Braving Time: Contemporary Art in Queer Australia
National Art School Galleries, Sydney 3 February – 18 March
The entrance to the National Art School Galleries is almost unrecognisable. What previously appeared as an empty white threshold – an invisible space of permanent transition that one passes through without pause – now presents itself in a very dierent guise, as a marble shrine. Thine Shrine, Divine (2023) is an installation by The Arthitects (Gary Carsley and Renjie Teoh) that seeks to memorialise the ‘ancestors’ and ‘non-biological genealogies’ of the ¥¦§¨©ª«+ community. An animated classical bust on a nearby screen incants a spread of names – “Alan Turing”, “Mrs Dalloway”, “Claude Cahun”, “Rupaul Charles” – building a queer pantheon with each new utterance. Of course, there has been no major architectural remodelling here: the installation is actually constructed out of sheets of paper, which only create a flat shallow illusion of the classical facade. Yet despite its kitsch material skin, the intervention that lies beneath this playful surface is driven by the most serious sense of historical consequence.
The choice to begin Braving Time: Contemporary Art in Queer Australia with this shrine is progressively justified by the eclectic spread of subsequent artworks. Both the show and the shrine have a catholic, rather than Catholic, doctrine. Tracking the movements of an ever-evolving community, the exhibition is underwritten by a concern with history and the process of history-making. With a breadth that stretches from the present-day back to the 1960s, the exhibition refutes even the slightest murmurs of a singular or essentialised queer experience, through the inherent diversity of artworks that are responding to notably distinct historical circumstances. From Vivienne Binns’s pioneering feminist works, to William Yang’s intimate documentation of his friend and ex-lover Allan’s battle with ³ª´/«ªµ¶, to Tony Albert’s confrontation with colonial legacies, through the repurposing of vintage objects that contain stereotypes of First Nations Australians.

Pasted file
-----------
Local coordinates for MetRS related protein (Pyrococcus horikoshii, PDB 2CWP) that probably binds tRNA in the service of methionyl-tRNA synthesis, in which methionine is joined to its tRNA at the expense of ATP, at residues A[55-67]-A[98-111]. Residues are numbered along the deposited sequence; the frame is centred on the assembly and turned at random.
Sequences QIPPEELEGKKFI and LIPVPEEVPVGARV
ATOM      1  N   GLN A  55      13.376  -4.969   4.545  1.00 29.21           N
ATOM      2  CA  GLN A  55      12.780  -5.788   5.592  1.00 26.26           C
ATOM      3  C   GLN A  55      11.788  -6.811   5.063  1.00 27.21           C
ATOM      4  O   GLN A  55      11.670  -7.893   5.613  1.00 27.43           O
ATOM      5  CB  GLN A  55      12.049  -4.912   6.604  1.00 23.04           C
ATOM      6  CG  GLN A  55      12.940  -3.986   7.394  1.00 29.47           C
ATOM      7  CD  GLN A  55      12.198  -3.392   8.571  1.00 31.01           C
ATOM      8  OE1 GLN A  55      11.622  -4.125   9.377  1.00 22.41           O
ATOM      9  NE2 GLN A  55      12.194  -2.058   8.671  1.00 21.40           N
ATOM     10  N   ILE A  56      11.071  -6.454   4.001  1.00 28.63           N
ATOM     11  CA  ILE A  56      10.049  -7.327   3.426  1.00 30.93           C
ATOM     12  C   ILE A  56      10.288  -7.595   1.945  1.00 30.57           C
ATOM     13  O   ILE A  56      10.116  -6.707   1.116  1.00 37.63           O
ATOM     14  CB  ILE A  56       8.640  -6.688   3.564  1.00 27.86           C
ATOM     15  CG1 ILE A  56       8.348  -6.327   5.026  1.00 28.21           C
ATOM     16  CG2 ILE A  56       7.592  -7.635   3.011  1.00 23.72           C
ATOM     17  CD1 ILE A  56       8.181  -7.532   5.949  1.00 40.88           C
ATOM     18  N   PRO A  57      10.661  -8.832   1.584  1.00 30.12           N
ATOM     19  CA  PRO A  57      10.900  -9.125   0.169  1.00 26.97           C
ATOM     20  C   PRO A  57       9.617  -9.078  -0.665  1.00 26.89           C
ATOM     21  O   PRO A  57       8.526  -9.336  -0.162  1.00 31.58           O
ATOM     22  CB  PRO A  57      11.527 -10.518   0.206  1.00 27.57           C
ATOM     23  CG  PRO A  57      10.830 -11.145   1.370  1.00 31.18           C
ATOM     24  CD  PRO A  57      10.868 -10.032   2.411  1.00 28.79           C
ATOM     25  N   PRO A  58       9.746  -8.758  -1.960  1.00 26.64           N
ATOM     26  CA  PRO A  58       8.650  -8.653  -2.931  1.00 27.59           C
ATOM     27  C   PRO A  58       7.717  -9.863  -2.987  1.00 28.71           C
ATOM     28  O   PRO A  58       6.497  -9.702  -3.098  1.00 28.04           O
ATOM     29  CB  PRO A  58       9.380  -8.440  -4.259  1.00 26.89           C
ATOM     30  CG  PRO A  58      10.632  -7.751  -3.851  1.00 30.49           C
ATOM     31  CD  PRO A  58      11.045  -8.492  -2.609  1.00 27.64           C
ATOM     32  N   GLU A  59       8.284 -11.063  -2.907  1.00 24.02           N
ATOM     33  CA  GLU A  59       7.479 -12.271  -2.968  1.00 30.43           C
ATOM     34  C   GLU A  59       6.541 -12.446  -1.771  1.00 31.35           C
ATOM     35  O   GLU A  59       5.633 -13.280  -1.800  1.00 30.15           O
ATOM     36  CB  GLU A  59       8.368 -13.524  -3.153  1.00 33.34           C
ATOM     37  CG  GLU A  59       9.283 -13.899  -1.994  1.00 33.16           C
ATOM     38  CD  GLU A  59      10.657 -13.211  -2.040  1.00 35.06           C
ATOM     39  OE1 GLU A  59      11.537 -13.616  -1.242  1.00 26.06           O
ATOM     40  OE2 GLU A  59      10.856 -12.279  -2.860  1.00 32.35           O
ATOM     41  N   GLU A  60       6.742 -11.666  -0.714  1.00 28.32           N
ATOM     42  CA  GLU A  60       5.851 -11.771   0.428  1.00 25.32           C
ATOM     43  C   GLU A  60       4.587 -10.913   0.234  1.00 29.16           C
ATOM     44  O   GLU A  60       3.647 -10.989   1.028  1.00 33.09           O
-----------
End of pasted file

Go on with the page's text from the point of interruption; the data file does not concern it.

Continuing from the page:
Yet the most compelling work in the exhibition is Ali Tahayori’s There is no Queer in Iran (2022), which stages the fight for queer identity and recognition. Composed of tiny hand-cut mirrors, which fragment the viewer’s reflection into a barely legible kaleidoscopic array, the work’s very material form forces one to reckon with the idea of presence. While the mirror is one of the most tired signifiers of identity used in art, Tahayori reworks it into something that hums with complexity and nuance. Mobilising the traditional Iranian craft of Āina-kāri (mirrorworking), Tahayori’s work produces a mazelike geometry. Its shape is not, however, idle but filled with meaning. It is, in fact, a mixture of Kufic and Farsi calligraphy that reproduces an excerpt from Wikipedia, which explains that some believe that there is no Farsi equivalent for the word ‘queer’. Here, we find echoes of the former Iranian president Mahmoud Ahmadinejad’s famous 2007 statement: ‘In Iran, we don’t have homosexuals like in your country’. Tahayori’s work harbours charged politics within its intentionally illegible form, which does not automatically unfold itself to the viewer. It brilliantly leaves us in a state of both visual and cognitive fragmentation – sensing the presence of meaning and reaching for it, while in the same gesture being denied it. Tai Mitsuji